Sentiment analysis involves evaluating a piece of writing and determining whether it’s positive, negative or neutral. Sentiment analysis is devised to gauge how we feel about a certain topic. For instance, you can determine what users in Mumbai on Twitter feel about the weather in the city. You can also dive deeper into the data by extracting exact words or phrases to understand what they liked or disliked about the weather in the city.
For a brand, this data is valuable as it allows them to take corrective actions and they can even use feedback to develop better products and services.
Sentiment analysis: Understanding context and tonality
Sentiment analysis can be tricky considering humans are fairly intuitive when it comes to understanding the tone of writing while algorithms may not be able to spot errors.
Consider this sentence for example:
My flight has been delayed. Brilliant!
Researchers believe that most sentiment prediction systems fail because they look at words in isolation and assign positive points to certain words and negative to others and then summing the total of this points. Let us clarify this point by showcasing an example.
The movie was neighther funny, nor super witty.
So while the words funny and witty are positive. The above sentence is still negative overall. Researchers at Stanford are trying to solve this problem by building a new sentiment prediction framework which used Recursive Neural Network. The advantage of using Recursive Neural Network is that it sets out weights recursively over a structure, to produce a structured prediction over variable-size input structures. To enhance the model further Stanford team is building a sentiment treebank (dataset) on which the model will be trained. The initial research has shown significant improvement in the overall accuracy of labeling sentences.
The team at Brandwatch believes the current labeling system of rating opinions as positive, negative and neutral might not be very effective in future. Real emotions could also be that of skepticism, hope, anxiety, excitement and anger. Brands and publishers, therefore, have to accept that sentiment analysis is not an accurate measure to gauge what people think about your brand or topics.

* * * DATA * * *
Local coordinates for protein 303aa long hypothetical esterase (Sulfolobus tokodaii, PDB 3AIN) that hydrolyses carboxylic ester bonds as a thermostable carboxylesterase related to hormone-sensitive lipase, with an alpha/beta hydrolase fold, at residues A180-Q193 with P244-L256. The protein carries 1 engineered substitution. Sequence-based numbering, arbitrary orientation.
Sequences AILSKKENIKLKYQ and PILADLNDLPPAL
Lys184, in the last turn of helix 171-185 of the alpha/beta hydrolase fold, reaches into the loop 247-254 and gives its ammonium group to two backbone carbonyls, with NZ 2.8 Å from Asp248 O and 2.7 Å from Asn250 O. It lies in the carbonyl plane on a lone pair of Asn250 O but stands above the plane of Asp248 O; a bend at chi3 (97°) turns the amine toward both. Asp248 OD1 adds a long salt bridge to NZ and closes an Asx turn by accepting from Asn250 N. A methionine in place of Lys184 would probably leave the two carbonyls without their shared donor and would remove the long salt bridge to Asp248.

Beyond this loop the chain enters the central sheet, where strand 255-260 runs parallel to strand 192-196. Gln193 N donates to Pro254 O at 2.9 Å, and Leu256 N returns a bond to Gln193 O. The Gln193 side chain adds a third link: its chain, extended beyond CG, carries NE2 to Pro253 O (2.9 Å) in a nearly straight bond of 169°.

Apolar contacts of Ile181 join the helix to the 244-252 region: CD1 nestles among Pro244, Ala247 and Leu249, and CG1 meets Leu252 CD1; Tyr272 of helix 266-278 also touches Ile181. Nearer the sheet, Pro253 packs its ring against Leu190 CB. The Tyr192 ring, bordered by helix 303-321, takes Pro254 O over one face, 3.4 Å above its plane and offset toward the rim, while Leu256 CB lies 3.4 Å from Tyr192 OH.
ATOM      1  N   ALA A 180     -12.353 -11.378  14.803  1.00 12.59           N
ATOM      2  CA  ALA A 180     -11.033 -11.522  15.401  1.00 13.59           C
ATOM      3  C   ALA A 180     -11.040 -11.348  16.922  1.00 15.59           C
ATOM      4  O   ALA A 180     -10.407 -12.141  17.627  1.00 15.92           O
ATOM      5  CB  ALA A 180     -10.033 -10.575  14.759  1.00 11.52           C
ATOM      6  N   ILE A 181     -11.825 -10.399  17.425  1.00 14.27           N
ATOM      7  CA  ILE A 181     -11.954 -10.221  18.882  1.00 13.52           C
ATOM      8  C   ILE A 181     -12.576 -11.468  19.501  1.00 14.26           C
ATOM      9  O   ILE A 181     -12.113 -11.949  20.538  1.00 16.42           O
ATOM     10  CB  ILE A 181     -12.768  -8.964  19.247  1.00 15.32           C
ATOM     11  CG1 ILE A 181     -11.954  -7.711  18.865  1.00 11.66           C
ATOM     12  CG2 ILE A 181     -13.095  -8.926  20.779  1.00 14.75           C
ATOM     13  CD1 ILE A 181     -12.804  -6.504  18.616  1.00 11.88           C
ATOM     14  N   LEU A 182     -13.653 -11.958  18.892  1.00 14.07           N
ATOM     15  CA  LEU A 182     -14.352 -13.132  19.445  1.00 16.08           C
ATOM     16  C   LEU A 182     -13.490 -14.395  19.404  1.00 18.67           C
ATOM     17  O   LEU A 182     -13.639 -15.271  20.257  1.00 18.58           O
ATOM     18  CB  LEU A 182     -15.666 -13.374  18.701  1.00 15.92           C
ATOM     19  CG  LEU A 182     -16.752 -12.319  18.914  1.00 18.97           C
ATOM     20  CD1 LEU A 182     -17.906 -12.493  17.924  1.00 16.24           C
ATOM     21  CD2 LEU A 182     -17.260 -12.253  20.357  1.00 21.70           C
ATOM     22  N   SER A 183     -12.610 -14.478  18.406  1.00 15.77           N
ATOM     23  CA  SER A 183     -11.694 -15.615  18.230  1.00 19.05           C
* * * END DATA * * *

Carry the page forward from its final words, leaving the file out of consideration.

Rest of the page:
Google recently launched Syntaxnet which has been a significant milestone when it comes to sentiment analysis. Syntaxnet has a library of tools that uses Google Natural Language Processing capabilities to understand a word’s syntactic function and the relationship between words used in a sentence.
The process of understanding the words in a sentence and their relationship to each other is termed Parsing. Tools built to complete this task are called Parsers.
Sentiment analysis always had issues when it came to analyzing sentences that compared two or more objects. Take the following sentence.
Indigo is better than Spicejet.
While if you are from Indigo, you will label the sentence as positive due to the positive sentiment shifter (better). If you work for SpiceJet, then you would mark the sentence as negative.
Social listening tools have difficulty in dealing with sentences with multiple comparisons. Take the following sentence.
Indigo is better than Spicejet but they’re both worse compared to Vistara.
Most listening tools would label first part of the sentence as positive (better) and the second part of the sentence as negative (worse) and mark the overall sentence as neutral. Whenever the algorithm can make out the exact sentiment of a sentence, it labels it as neutral.
A parser will enhance sentiment analysis by identifying nouns, verbs, and sentence shifters. Parsers will improve the overall accuracy of sentiment analysis and reduce the number of neutrals. Ben Donkor has written a more detailed write-up about the use of parsers which should be helpful in understanding this technology.
How can marketers make use of sentiment analysis?
Most brands today use social listening tools to conduct sentiment analysis. Sentiment analysis enables you to track and respond to conversations. It’s important to note that no listening tool available in the market today tracks every property on the web. Also, it is not practically possible to scan every conversation around your brand.
Beyond social listening tools, you can also integrate sentiment analysis into the application or tools you are building brands using APIs. Google provides access to its Natural Language API to analyze sentiments. Similarly, Lexalytics also provides an API that integrates with your applications and tools.
With all the innovations happening in the space social analysts are certainly going to have a great time in the days to come.